My Sophomore Slump

College begs a million and one questions from the moment you are accepted. Which dorm do you want to live in? What's your major? What clubs will you join? What kind of person do you want to be? Who will you surround yourself with? Do you want to party? What kind of grades are you willing to work for? Some choices are simple, others seem to lurk forever. I felt a lot of pressure to choose — to be certain of what I wanted and how I would get there, and so I did. I dug in my heels about every choice — I was certain I hated banks and corporate America and wanted to work in tech with startups. I accordingly changed my major to Information Systems and never looked back. I sat through classes I thought I liked but actually felt apathetic about, getting sub-par grades. I worked for a start-up for two summers that lacked the size or structure to give me much guidance, not to mention the work was completely unrelated to my path. But I had decided that this was what I wanted to do. Changing my mind would go against the persona I constructed.

Mid-sophomore year, I was in full-on crisis mode. My mental health spiraled as I applied for an endless string of internships, all of which systematically turned me down. The momentum from freshman year ran out, and I felt like a complete failure. Up until this point, I had a strong sense of direction and awareness of what I wanted, and how that changed, but it seemed like change was no longer an option – it was succeed at what I set out to do or fail. I had no idea how to move forward or gain perspective on my situation. I started writing applications to transfer colleges and even debated taking a semester off, just to escape the feeling of inadequacy.

Growing up feeling independent and sure of myself led to good grades and a strong sense of self, but when I lost that feeling sophomore year, it was replaced with a hatred for why I couldn’t make myself feel strong and steady again. I knew logically that everything would be fine, but logic and emotion exist in two very different worlds.

In the midst of my sophomore slump, a part of me knew something had to change. I learned about the Investment Management Workshop from some Wibbers that I loved and respected, and figured trying out their path wouldn't hurt.  Their support and guidance helped me get accepted into the IMW. I still held firm on my decision to work in startups despite immersing myself in the world of finance. Joining the IMW felt like an accomplishment I should have been proud of, but instead, I felt like a fraud — like I shouldn't have been allowed in the room because I didn’t really know what I wanted. That feeling didn’t go away my entire sophomore year. I just plowed through, waiting for the reprieve of summer.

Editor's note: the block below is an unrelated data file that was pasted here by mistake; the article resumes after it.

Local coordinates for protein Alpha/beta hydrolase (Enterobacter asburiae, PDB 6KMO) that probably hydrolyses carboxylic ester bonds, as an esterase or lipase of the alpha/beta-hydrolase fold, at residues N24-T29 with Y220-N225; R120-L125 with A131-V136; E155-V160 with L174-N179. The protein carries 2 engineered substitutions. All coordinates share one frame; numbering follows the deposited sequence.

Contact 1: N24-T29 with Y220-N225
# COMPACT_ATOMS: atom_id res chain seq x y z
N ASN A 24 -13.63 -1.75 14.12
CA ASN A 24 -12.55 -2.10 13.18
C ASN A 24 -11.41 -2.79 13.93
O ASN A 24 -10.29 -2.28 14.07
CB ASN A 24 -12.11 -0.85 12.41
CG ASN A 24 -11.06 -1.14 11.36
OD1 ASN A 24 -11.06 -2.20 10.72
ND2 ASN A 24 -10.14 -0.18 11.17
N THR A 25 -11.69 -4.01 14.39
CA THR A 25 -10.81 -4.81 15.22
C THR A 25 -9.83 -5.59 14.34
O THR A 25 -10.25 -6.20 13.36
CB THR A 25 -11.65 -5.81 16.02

I wish I could give a fabulous line of advice or quick fix for when life absolutely sucks, but that doesn’t exist. I tried everything I could to "cure" myself, from running a half marathon to reading countless books and doing meditation — all of which I'm so glad I did, but none gave me the relief I was looking for. Only time could do that.

I spent the summer in California working at the aforementioned startup, but more importantly, spending time with family, hiking, running, camping and doing things I loved, all which were completely unrelated to school. Within a month, I felt human again. In another month, I could stomach thinking about school and jobs, and I re-gained the freedom to be what I wanted without self-imposed restrictions. I decided finance might be alright after all, and I applied to some jobs. I was lucky to have offers before school began and signed early in the semester, freeing up a lot of mental space as I entered I-Core.

I started junior year with a clean slate. I forgave myself for the harsh criticisms I told myself and approached learning with an open mind. To my surprise, finance was my favorite part of I-Core, so I switched my major over winter break. I watched all the horrible feelings from sophomore year melt away and reveal a new version of myself. I feel strong, confident, and sure of myself. But I also accept that I am changing and cannot be defined as one thing forever. I've realized it's okay to change my mind about whatever I want, and that no one, not even myself, has the right to make me feel bad about it. I trust myself to know what is right for me and not compare that feeling to yesterdays.